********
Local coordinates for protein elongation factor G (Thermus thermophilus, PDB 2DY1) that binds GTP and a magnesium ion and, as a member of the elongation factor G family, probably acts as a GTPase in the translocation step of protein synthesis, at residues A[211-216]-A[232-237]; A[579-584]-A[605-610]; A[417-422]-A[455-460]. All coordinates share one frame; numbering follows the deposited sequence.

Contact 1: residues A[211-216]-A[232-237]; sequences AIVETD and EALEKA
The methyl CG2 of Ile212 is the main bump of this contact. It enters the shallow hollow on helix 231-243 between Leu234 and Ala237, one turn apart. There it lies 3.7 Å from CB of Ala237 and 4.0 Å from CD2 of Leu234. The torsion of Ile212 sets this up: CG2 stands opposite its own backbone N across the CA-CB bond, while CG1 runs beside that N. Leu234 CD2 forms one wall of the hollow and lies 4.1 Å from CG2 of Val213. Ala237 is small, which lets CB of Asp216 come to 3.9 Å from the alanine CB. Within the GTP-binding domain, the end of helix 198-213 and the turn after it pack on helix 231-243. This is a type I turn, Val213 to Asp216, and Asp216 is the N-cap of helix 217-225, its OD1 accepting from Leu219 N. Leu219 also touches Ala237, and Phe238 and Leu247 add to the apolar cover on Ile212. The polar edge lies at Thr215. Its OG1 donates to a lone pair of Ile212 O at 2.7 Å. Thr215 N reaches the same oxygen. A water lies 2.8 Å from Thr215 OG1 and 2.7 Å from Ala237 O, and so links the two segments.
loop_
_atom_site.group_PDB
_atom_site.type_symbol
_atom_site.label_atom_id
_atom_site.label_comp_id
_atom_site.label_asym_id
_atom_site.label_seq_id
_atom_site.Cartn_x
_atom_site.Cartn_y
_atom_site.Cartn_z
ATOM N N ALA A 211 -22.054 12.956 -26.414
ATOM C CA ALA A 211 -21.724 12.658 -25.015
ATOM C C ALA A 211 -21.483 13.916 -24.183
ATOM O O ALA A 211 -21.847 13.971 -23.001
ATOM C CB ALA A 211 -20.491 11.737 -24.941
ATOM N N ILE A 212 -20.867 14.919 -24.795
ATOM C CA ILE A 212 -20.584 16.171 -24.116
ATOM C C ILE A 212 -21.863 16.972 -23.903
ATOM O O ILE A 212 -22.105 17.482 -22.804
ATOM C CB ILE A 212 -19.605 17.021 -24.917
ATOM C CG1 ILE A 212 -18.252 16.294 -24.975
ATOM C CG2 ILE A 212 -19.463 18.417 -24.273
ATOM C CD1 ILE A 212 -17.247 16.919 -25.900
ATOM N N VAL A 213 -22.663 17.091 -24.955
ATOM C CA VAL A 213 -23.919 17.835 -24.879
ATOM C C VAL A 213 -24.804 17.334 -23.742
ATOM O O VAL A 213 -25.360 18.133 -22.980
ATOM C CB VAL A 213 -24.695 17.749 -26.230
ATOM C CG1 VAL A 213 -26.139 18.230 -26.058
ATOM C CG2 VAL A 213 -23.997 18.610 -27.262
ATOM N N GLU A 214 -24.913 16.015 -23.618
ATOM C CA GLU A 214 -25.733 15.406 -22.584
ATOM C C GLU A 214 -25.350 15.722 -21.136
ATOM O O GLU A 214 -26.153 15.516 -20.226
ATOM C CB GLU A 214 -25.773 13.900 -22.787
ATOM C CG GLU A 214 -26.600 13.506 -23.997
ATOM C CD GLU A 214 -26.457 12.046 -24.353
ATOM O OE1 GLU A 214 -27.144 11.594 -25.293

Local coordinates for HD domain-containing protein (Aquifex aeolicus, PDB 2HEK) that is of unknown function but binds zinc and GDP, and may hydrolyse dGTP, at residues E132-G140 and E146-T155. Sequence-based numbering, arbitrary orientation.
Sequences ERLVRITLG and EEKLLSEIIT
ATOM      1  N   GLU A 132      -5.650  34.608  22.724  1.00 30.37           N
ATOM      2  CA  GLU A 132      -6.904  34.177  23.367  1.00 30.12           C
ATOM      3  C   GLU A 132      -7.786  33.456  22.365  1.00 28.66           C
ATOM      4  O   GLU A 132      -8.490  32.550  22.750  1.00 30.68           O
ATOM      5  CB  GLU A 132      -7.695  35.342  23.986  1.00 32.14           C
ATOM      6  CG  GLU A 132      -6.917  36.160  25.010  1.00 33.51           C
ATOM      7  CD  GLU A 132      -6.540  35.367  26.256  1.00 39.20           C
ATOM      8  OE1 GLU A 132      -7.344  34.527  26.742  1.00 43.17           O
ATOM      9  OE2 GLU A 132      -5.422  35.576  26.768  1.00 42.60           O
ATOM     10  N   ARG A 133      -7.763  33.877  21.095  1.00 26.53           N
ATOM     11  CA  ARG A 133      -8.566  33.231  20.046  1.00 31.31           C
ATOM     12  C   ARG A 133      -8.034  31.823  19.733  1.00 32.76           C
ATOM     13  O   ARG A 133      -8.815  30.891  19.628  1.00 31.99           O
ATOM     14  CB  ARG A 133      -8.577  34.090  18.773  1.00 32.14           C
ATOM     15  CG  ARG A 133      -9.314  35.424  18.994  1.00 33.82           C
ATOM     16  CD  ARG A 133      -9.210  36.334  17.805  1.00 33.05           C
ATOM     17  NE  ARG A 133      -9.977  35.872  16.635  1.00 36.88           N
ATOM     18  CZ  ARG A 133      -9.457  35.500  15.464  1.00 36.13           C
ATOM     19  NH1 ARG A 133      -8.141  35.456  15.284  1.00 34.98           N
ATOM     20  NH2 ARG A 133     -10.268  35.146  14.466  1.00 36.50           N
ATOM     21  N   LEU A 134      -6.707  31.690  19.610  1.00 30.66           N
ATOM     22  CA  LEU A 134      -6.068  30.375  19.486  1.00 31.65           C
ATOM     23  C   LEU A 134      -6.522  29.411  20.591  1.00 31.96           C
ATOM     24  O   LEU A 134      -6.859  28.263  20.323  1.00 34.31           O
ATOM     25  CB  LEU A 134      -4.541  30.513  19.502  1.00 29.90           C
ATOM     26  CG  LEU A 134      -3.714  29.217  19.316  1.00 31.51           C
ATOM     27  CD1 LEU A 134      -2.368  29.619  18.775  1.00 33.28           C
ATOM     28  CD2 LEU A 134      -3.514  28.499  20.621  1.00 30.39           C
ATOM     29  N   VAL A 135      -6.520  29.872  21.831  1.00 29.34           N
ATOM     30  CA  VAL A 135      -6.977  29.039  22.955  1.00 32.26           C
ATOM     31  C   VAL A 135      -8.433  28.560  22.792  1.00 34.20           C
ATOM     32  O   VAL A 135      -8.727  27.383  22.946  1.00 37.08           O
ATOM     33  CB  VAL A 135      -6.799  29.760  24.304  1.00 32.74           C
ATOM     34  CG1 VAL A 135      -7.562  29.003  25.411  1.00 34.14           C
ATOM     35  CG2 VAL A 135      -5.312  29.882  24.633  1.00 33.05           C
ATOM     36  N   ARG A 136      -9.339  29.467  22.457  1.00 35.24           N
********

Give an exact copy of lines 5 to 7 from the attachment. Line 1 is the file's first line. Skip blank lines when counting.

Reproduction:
_atom_site.group_PDB
_atom_site.type_symbol
_atom_site.label_atom_id